Understanding PredictHQ Demand Surges + how to use them
Every week, PredictHQ publishes a handful of Demand Surge Alerts on our blog and social media channels. These provide a summary of clusters of events that are five times larger than the usual event activity a city sees. These cause huge demand surges for businesses prepared to make the most of them.
This is just one rendering of a demand surge and its impact. Designed to be as accessible as possible, it doesn’t detail out the ~100 events that make up the rest of the “impactful events across three days”, nor show them all on the map.
Two other ways to think about demand surges:
A demand surge is when the total volume of people attending these events is more than five standard deviations above the city’s three-month average of event attendance.
Another way to think about demand surges is the impact a large cluster events has on driving up demand. We’ve included a graph of several demand surges below for a coffee store in a major US city. The pink line represents demand (adjusted, more details below) and the green line is attendance at relevant events. This is less immediately accessible than the Demand Surge graphic, so let’s unpack it.
We work with our customers to ensure they are tapping into all available event-driven demand, and use an automated correlation engine. The above graph is the output of such an analysis, for one store.
The demand (green line) has been adjusted for cyclical demand impacts (seasonal, weekly) and this is the remainder. As you can see, there are significant spikes due to clusters of events, including very substantial demand surges in late Summer and into Fall. This helped the coffee store know exactly which events drove material changes in demand for their stores, so they could be ready. For some of these spikes, inventory could remain unchanged but they increased their staffing for every visible surge above, as rapid and welcoming service was critical for this store, which was surrounded by competitors.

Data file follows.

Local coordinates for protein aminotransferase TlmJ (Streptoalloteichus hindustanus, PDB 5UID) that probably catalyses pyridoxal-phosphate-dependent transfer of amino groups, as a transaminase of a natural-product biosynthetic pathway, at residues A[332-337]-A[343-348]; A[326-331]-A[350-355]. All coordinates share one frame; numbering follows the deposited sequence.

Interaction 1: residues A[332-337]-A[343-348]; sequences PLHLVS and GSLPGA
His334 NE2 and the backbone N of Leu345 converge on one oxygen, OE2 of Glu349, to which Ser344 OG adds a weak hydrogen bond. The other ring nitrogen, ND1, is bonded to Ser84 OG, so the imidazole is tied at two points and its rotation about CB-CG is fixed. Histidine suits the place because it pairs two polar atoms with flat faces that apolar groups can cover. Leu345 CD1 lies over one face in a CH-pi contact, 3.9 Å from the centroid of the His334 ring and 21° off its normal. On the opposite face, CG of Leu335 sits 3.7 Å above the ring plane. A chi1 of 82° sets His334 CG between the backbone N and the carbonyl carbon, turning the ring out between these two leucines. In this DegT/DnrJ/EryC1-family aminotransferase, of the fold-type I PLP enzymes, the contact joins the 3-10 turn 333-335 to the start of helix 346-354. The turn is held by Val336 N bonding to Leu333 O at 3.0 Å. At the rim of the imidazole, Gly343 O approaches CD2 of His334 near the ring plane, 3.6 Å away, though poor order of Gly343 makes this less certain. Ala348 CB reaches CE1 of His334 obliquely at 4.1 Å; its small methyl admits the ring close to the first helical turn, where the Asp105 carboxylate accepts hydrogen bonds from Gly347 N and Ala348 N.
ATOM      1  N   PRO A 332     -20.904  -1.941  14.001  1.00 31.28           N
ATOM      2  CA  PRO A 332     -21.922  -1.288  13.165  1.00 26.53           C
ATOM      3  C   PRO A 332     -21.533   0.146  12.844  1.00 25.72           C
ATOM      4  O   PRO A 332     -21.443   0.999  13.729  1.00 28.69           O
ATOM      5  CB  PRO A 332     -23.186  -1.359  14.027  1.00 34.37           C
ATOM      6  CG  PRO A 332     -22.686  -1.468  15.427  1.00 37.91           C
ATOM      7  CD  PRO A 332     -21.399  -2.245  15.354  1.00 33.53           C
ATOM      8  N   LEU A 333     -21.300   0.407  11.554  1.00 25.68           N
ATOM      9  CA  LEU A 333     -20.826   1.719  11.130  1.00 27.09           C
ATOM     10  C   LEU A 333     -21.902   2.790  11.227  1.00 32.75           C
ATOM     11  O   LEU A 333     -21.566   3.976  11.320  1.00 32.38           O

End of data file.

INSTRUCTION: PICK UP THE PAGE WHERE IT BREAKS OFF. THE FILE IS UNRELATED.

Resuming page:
How to prepare for demand surges
The customer above uses demand surge info for staffing, but there are many ways companies use information about events to prepare, such as:
Retailers including grocery and drugstores increase their inventory to ensure they don’t run out but also to enable marketing or promotional campaigns to turn more of the footfall surge into purchases.
Rideshare and mobility companies update their predictions and alert their drivers or inventory managers to be nearby when key events end to snap up market share and ensure short wait times.
Accommodation companies update prices and/or launch targeted marketing campaigns to snap up available demand.
Platform companies update their algorithms and alert their users of these incoming demand surges.
DMO and location intelligence companies inform their partners and track their influence particularly closely as they deepen the intelligence destinations can expect.
There’s a lot you can do with demand surges. Here are the three steps to make the most of them. Want more support or access to the full set of information so you can pinpoint incoming demand impact better? You can access our verified event data for free for 14 days here or get in touch.
Step 1: Discover your most relevant events
Almost every business is impacted by events, so the first step is identifying which ones impact your business the most. Most companies will start with a couple of event categories that they know impact them, such as:
If you’re not ready to start exploring event data in depth, you can find previous demand surges for cities you operate in and analyze your data at each location during those periods of heightened event activity near your locations. Because these list the largest events, it can be useful once you find the location of each and assess proximity to your locations(our event data has locations/venues/lat-longs to bypass this manual searching step).